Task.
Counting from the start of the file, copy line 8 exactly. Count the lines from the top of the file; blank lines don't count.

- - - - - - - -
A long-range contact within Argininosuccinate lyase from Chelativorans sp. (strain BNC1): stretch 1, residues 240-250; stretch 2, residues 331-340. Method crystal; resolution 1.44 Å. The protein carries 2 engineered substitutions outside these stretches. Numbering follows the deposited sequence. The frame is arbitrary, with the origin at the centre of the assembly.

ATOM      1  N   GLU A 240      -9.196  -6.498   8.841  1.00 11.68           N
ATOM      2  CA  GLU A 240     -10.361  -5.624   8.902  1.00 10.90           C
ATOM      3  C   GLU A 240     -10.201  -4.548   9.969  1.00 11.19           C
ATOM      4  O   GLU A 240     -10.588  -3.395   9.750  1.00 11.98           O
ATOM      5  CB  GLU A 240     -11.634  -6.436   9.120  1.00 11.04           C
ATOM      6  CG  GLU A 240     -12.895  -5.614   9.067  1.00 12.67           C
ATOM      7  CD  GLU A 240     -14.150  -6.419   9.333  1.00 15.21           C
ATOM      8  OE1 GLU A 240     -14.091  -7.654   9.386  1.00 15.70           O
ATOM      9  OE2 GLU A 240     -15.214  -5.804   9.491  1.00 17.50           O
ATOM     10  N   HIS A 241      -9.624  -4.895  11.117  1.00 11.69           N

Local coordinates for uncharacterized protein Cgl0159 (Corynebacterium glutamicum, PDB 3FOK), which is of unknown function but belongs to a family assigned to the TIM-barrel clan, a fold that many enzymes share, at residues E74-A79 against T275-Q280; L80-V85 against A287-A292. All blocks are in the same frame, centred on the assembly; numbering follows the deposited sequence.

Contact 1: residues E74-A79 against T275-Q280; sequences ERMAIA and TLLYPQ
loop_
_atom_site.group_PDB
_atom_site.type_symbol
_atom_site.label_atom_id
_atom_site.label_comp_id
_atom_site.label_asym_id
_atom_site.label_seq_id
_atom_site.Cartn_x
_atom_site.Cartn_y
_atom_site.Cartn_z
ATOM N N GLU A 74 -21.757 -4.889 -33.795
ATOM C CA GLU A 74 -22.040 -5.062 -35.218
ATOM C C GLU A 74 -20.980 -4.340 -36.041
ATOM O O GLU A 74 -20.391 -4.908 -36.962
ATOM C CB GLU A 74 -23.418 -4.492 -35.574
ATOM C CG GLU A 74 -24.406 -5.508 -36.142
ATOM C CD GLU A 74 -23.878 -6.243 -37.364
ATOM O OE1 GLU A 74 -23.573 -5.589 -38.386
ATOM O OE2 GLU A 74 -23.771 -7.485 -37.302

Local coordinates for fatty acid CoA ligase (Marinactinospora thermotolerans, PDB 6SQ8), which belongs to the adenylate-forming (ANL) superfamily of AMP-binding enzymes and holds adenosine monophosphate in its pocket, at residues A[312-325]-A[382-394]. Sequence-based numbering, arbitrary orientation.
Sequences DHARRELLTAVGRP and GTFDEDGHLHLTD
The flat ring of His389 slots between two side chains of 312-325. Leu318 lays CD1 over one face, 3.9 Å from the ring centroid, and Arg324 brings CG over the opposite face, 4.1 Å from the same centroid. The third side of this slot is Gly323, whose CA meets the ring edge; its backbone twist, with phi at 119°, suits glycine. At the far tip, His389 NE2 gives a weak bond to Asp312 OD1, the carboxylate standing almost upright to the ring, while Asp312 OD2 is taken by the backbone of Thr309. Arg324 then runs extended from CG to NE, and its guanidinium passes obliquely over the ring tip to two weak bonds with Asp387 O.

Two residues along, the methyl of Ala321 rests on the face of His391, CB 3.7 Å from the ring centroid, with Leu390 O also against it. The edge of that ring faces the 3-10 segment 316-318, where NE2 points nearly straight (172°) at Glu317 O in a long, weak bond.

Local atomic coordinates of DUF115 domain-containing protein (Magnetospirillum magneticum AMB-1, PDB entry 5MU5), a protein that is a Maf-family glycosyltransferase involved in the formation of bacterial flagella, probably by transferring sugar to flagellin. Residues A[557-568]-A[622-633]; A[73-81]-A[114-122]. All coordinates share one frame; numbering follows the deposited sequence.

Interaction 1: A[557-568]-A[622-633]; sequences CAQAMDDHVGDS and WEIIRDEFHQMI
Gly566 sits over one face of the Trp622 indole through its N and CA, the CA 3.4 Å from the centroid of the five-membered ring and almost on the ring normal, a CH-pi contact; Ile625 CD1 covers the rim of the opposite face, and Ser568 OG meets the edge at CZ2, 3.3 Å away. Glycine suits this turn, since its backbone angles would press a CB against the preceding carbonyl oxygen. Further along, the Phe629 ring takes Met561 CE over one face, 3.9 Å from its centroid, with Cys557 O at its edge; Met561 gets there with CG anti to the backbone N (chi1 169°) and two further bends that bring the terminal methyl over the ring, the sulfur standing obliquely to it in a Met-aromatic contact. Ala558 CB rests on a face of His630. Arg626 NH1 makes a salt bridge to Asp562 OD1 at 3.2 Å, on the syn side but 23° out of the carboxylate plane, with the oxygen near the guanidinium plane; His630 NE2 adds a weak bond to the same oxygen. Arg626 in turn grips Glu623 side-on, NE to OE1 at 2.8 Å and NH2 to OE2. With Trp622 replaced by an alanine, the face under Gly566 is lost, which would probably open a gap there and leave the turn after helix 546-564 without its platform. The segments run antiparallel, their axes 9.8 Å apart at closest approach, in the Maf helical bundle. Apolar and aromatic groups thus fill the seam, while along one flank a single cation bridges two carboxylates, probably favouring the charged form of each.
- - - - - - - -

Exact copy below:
ATOM      7  CD  GLU A 240     -14.150  -6.419   9.333  1.00 15.21           C